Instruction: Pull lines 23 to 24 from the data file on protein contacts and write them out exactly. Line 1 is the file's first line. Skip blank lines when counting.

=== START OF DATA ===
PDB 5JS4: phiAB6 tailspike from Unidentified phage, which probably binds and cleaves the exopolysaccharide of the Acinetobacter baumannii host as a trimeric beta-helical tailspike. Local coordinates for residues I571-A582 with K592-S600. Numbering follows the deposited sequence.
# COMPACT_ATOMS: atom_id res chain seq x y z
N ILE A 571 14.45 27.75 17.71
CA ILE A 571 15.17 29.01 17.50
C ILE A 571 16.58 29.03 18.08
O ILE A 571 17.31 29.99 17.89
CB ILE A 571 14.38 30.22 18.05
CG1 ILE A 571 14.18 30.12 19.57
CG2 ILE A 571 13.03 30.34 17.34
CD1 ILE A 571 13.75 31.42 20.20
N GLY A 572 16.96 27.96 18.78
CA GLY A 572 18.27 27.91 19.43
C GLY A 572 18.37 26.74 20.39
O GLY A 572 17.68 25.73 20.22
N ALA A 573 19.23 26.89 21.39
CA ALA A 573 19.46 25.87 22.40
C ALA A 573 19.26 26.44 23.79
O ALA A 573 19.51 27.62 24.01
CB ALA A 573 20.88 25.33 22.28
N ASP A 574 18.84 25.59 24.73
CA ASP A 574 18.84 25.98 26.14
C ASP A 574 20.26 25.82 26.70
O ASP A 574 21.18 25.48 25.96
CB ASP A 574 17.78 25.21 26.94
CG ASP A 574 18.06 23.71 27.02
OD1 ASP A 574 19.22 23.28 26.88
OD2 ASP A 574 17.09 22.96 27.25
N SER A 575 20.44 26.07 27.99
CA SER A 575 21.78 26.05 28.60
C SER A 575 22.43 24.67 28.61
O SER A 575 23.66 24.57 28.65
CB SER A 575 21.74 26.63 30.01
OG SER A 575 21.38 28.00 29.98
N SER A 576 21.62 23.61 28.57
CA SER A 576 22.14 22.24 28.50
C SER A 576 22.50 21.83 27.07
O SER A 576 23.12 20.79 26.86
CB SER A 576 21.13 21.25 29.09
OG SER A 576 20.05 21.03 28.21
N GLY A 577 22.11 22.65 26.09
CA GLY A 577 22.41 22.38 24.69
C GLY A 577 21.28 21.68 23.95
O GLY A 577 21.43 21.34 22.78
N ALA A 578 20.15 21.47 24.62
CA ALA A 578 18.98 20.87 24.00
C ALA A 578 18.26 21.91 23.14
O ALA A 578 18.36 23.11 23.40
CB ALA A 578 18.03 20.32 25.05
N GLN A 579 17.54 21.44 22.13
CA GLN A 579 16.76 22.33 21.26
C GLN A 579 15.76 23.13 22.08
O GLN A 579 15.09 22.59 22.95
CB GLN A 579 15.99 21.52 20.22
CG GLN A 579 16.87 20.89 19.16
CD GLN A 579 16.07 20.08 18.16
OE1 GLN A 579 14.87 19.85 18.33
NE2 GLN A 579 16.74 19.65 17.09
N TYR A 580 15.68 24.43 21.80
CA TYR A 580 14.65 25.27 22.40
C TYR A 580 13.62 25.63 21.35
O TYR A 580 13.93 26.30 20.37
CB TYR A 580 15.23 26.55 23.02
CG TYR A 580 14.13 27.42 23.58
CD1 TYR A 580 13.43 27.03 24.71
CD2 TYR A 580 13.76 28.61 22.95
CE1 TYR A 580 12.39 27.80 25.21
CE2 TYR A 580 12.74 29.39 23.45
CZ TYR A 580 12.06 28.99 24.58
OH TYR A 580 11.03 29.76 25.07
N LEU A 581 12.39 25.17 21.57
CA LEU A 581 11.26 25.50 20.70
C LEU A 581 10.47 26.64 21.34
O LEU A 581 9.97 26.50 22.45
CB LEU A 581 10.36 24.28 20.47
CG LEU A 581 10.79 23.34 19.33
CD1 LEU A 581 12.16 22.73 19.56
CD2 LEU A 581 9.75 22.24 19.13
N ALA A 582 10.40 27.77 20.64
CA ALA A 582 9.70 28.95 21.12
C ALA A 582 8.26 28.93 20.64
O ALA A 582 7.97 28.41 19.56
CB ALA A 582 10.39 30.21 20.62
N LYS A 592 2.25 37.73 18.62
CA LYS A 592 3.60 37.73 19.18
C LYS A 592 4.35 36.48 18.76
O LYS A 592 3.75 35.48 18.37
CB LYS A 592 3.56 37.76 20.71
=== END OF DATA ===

O ASP A 574 21.18 25.48 25.96
CB ASP A 574 17.78 25.21 26.94